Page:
‘It’s bigger than me’: DePaul alumni starting TBT team to raise awareness for sickle cell disease


Josh Leff | The DePaulia

Former DePaul men’s basketball player Billy Garrett Jr. is creating a TBT team to help raise awareness for sickle cell disease.

Billy Garrett Jr. didn’t think much of it at first. He started to feel something funny in his body following the end of a walk-through practice with DePaul during his freshman year. The Blue Demons were getting ready to board a plane to travel to New Jersey for a Big East game. 

The pain, however, kept getting worse. It didn’t take long for Garrett to realize what was happening — he was going through a crisis. 

A crisis is a painful episode that occurs when sickle-shaped red blood cells block blood vessels; blood and oxygen can’t get to your tissues, causing pain. This happens in people who have sickle cell anemia, which Garrett was diagnosed with at birth. 

“Growing up, I knew I had it, but I was never afraid of it,” he said.

Garrett took Tylenol to relieve the pain. It did not work. 

When DePaul got to its hotel in New Jersey, Garrett had to be taken to the hospital. There, he received stronger pain medications. Those did not work. So, he had to be rushed to another hospital where he could receive better treatment. After a couple of days letting the pain subside, Garrett was released from the hospital.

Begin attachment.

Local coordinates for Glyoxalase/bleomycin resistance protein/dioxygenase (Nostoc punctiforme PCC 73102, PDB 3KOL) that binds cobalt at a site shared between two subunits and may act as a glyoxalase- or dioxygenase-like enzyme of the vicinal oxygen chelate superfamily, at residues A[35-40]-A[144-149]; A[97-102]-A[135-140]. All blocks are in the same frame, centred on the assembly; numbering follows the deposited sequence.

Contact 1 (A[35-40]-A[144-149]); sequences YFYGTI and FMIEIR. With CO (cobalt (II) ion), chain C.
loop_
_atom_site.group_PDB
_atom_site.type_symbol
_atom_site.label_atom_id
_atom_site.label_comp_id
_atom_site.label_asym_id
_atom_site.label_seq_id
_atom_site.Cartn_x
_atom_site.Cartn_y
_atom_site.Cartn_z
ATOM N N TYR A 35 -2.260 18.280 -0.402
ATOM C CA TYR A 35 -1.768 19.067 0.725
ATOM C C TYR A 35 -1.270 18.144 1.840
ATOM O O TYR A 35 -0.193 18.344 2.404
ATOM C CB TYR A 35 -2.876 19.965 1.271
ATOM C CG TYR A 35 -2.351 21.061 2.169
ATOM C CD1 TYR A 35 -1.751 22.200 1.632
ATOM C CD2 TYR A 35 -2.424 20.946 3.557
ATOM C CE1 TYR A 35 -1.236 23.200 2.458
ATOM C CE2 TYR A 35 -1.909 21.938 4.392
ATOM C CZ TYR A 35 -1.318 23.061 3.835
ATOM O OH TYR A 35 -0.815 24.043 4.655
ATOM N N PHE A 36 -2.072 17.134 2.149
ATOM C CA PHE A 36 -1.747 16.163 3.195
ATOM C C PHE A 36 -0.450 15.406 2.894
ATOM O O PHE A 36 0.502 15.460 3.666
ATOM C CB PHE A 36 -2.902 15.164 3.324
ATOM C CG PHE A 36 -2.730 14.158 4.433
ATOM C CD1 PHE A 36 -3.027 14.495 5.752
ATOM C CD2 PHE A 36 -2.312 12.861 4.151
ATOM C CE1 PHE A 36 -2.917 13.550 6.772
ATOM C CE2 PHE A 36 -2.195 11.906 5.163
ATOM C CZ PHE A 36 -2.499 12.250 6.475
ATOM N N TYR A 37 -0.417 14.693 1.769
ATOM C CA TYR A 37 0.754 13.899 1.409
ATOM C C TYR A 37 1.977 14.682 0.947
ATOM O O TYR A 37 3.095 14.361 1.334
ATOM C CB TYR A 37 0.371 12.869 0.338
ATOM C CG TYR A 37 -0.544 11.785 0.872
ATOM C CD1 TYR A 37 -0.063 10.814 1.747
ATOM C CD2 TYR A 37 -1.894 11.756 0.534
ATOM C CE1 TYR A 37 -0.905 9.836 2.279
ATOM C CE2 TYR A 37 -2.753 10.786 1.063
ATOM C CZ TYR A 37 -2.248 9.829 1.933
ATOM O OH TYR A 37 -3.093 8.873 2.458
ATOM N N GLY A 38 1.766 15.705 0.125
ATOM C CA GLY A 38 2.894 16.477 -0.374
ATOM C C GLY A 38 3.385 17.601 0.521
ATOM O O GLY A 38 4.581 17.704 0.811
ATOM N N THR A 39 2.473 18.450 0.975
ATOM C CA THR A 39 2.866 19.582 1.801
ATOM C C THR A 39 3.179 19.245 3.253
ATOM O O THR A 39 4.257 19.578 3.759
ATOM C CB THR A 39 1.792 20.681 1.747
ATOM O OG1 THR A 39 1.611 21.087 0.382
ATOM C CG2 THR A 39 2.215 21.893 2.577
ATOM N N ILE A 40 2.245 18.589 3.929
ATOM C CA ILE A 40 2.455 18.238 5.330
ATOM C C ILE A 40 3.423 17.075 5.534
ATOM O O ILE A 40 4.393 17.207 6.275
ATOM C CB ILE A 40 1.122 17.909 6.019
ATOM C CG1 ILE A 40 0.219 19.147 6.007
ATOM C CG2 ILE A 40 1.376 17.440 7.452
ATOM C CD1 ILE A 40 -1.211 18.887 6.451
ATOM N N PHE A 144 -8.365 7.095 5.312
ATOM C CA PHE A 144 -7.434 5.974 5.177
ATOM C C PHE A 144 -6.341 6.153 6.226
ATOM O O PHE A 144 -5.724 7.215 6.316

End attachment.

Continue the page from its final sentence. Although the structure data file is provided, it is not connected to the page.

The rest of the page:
“It was a lesson to be learned,” he said. “It taught me that I’m not indestructible, especially in college you feel like you are kind of indestructible when I thought I could fight it off. And it taught me how to be more disciplined in taking care of my body.”

Garrett overcame extreme odds to play basketball in college and then again to go on to play professionally. In 2019, he became the first player ever to play in the NBA with sickle cell disease. 

Since his crisis in 2013, Garrett said he hasn’t had to deal with something of that extreme nature since. He has, however, embraced his diagnosis with the disease and believes it has guided him to where he is now. 

“It’s taught me to really value every second of my basketball career because it didn’t have to go like this, it could have went left at any moment,” he said. “And it’s allowed me to take that mentality and apply it to other aspects of my life outside of sport.” 

Garrett’s basketball career could have ended at any moment. The time he spent in the hospital during his freshman year could have been that moment. But he always tested the limits of how far his basketball talent and work ethic could take him. 

To do so, Garrett has needed support to push him through those tough times, which he said he received through his parents. 

“I first got to credit my parents, honestly,” Garrett said. “From a young age, they never allowed me to use sickle cell as a crutch. It’s a serious disease and they did a great job of balancing out allowing me to test my limits. At the same time, keeping me out of like seriously harming myself.”